The move to completely ban the controversial material comes 20 years after the UK became the first country in the EU to prohibit fur farming.
The time has finally come. Over the past few years, almost every top designer from Chanel to Prada has shed animal fur from their collections. Sugaring the pill, the state of California has outright banned it, Queen Elizabeth II has renounced it, and in February, PETA retired its decades-long campaign against the use of fur in fashion, focusing its activism elsewhere.
Now, in a move that’s sure to contribute to the material’s eagerly anticipated demise, former CEO of the British Fur Trade Association Mike Moser has declared the industry ‘anachronistic, barbaric, and unnecessary.’
Upon realising he was defending the indefensible, Moser came to understand that fur simply cannot be produced humanely – not to mention its hefty environmental price tag which, when compared to other textiles, takes a significant toll in terms of CO2 emissions – and resigned from his position to instead use his knowledge and experience to publicly support the #FurFreeBritain campaign for a UK-wide fur sales ban.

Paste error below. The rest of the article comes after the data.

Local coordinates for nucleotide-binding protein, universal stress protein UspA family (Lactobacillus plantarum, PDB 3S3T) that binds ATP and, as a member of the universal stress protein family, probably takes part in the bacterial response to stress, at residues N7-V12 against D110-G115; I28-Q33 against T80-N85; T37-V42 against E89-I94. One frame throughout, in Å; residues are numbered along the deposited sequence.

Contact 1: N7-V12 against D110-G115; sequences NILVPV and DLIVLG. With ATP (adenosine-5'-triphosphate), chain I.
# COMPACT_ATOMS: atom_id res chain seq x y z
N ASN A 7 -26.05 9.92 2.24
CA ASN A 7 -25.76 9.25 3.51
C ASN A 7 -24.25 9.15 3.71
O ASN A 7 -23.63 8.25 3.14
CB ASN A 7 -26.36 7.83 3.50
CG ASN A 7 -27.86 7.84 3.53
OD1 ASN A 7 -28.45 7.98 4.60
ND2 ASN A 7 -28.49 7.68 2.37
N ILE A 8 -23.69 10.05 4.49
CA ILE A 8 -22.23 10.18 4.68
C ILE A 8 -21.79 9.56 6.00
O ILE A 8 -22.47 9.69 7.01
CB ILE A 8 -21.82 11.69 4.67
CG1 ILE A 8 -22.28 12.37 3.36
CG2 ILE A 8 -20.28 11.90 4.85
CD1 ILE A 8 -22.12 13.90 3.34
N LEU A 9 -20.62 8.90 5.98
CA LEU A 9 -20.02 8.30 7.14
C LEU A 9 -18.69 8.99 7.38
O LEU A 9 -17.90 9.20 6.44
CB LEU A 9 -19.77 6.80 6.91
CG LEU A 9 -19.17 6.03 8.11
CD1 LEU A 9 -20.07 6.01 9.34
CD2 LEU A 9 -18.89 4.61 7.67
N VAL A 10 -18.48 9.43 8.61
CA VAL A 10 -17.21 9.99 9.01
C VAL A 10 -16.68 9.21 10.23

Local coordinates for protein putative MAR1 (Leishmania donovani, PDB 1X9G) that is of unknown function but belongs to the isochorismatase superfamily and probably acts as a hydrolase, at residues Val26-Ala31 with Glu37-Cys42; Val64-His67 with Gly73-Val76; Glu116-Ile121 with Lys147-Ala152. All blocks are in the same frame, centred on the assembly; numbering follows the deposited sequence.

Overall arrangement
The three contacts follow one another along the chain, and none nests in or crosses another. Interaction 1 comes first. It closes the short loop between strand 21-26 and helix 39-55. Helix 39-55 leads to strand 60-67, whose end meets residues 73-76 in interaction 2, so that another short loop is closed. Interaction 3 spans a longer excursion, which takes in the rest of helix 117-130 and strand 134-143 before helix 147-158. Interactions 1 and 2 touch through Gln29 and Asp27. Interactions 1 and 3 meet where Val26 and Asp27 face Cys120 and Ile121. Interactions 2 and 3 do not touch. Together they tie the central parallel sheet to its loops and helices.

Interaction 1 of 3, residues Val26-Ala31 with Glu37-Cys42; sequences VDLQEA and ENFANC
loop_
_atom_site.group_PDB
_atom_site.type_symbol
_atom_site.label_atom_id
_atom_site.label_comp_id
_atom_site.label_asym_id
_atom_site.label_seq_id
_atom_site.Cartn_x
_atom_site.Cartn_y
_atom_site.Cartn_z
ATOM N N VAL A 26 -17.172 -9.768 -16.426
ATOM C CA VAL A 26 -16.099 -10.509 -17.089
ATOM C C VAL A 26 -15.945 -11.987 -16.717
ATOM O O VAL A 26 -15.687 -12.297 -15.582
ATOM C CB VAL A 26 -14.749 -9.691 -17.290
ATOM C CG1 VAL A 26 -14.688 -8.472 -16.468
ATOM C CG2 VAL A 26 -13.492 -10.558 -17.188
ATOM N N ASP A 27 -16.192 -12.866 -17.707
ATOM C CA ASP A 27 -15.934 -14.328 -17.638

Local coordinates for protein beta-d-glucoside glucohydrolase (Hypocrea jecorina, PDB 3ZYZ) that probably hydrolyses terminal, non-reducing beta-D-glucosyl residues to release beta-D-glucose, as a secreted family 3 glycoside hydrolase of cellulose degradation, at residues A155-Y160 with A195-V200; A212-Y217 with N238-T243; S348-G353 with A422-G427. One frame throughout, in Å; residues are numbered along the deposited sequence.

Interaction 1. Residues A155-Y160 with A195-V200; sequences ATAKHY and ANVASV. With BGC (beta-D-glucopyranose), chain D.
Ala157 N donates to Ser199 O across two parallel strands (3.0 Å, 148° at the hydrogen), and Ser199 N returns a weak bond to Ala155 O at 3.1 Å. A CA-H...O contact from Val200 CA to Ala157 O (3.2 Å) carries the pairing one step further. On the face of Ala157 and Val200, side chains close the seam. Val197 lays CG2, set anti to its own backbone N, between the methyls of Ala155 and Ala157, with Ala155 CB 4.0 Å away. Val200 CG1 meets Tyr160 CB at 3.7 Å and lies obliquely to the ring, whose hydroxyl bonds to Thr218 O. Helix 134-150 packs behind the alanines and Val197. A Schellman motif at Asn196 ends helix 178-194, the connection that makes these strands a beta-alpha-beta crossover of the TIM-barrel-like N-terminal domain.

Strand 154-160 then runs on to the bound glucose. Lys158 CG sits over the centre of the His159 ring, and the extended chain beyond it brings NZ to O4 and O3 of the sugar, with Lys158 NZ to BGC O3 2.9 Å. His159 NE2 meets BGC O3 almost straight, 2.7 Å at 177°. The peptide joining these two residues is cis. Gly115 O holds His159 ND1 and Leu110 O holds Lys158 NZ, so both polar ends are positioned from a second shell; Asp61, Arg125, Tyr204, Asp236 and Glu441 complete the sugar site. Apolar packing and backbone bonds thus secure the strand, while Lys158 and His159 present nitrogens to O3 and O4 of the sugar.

‘The Zeitgeist today is that caging and killing animals for an unnecessary fashion product, that has only vanity value, is unacceptable,’ he told Humane Society International (HSI) in an interview last month. ‘The UK banned fur farming two decades ago but for as long as we import and sell the fur from overseas, we’re still supporting fur farming and trapping by proxy which is both morally and politically ambiguous.’
What Moser refers to, is the country’s decision to ban fur farming in 2000, a positive change of course, but one that didn’t prevent the import and sale of fur from animals farmed overseas. Unfortunately, since the law came into effect all those years ago, a whopping £800m of fur has still been imported into the UK and in 2018 alone, a quantity equivalent to some 2-3 million animals (as estimated by HSI) passed easily through the border.
It’s not all bad news, however, with 93% of the British population claiming to have never worn fur, or that they no longer wear it, and the majority (72%) are in favour of an official sales ban as revealed by a YouGov opinion poll in March.